What you need to know:
- Mr Rukundo argued that the decline must have been due to human-wildlife conflict as a result of human encroachment on wild animal habitats.
The Executive Director Ngamba chimpanzee sanctuary, Mr Joshua Rukundo, has revealed that the number of chimps living in the wild in Uganda has reduced by 30 per cent.
"In 2006 we estimated to be having 5000 chimps but the recent census done by Uganda Wild Life Authority (UWA) in partnership with Wildlife Conservation Society (WCS) has revealed that the number has dropped by 30 per cent coming to 3500 chimps," he said, during the celebrations to mark the World Chimpanzee Day held at Ngamba chimpanzee sanctuary in Koome Island in Mukono District on Thursday.
Mr Rukundo argued that the decline must have been due to human-wildlife conflict as a result of human encroachment on wild animal habitats.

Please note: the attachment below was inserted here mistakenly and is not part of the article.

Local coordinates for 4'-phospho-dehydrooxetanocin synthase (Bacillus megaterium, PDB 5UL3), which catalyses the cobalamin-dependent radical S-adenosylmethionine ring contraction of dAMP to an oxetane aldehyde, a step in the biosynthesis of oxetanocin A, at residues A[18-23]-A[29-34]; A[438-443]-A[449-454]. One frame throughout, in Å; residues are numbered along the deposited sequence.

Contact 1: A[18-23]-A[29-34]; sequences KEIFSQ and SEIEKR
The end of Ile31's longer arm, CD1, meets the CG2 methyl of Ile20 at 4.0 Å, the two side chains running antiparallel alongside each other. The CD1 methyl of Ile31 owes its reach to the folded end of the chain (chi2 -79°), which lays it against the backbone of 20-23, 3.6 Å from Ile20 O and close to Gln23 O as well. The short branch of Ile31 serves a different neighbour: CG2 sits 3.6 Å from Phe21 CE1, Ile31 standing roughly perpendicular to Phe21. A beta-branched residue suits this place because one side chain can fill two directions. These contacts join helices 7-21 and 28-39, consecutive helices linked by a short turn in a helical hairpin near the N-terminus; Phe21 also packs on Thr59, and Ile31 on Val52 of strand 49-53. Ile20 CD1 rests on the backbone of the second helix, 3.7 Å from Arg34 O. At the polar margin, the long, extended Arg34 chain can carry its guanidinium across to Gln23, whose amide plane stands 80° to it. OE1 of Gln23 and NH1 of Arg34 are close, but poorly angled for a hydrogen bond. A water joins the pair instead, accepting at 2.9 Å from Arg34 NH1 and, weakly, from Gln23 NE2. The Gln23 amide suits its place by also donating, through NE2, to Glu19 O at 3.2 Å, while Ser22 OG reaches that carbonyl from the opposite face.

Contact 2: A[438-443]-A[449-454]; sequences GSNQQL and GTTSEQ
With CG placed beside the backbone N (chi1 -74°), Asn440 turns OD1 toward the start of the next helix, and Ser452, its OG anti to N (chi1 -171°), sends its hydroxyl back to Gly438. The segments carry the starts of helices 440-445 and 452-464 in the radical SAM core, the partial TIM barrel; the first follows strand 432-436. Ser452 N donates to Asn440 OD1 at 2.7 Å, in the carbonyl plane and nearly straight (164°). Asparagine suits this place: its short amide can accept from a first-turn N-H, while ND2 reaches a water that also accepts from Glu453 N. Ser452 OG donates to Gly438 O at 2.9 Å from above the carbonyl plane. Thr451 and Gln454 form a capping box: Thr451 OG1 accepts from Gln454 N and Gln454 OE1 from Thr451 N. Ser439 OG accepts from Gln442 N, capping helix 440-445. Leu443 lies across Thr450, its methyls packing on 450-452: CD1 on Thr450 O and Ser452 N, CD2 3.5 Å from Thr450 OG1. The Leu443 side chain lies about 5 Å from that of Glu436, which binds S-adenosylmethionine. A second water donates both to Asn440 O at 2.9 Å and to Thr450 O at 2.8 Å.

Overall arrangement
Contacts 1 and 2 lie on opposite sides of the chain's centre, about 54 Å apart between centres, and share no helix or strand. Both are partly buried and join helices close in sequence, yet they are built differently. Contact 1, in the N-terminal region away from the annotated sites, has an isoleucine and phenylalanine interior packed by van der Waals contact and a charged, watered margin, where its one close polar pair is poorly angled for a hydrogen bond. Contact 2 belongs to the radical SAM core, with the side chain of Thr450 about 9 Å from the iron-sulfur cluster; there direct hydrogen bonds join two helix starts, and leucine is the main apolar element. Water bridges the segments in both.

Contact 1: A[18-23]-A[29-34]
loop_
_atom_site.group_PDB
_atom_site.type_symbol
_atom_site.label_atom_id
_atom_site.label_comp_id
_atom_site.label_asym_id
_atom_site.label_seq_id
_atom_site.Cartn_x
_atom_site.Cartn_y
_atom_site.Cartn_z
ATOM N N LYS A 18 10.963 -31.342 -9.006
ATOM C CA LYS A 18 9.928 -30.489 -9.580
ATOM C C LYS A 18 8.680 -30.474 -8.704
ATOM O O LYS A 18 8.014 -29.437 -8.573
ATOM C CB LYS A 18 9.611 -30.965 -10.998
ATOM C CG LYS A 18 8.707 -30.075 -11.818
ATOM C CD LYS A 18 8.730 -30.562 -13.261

"Once we don't make noise for these chimps they are already endangered and soon becoming extinct. Therefore, we need to learn lessons from other species and we have to protect the chimps because of their uniqueness," he said.
The chairperson of Koome Sub County LC III, Mr Lawrence Kiyingi said: "As a community, we have benefited from UWA programmes. They have built for us health centre II, teachers quarters at Koome C/U, and provided water tanks among other things."
This year's World Chimpanzee Day provides the ideal opportunity for chimpanzee trust to showcase its commitment to providing the best welfare to the chimpanzees in its care as part of its mission.
The celebration kicked off with different activities including; feeding of chimps, the launch of a children's storybook about chimpanzees and the unveiling of the youngest chimpanzee on Ngamba Island named Themba, among others.